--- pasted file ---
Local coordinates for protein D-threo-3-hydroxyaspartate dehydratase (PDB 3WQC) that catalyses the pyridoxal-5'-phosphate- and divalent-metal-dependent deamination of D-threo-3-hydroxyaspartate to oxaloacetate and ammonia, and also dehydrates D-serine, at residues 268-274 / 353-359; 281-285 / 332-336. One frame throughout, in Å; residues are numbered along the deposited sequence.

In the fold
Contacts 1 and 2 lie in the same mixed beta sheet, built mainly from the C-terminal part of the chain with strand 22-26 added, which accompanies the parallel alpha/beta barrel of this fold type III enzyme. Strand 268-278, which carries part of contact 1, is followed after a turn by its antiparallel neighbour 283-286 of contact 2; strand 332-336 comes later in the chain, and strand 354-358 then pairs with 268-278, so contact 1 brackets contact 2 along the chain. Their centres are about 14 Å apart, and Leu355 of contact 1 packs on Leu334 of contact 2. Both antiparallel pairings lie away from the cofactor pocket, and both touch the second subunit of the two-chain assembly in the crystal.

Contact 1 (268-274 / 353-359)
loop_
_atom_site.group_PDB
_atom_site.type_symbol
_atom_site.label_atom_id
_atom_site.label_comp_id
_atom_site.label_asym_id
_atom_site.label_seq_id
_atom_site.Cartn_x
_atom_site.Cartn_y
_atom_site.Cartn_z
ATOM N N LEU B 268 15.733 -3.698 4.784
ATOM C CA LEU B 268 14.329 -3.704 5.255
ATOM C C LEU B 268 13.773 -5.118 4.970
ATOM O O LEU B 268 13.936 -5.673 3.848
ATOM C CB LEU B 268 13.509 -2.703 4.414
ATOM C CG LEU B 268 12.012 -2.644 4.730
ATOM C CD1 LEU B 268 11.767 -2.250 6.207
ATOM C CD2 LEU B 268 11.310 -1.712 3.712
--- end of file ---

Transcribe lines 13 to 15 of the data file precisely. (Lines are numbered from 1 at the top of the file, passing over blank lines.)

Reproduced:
_atom_site.Cartn_y
_atom_site.Cartn_z
ATOM N N LEU B 268 15.733 -3.698 4.784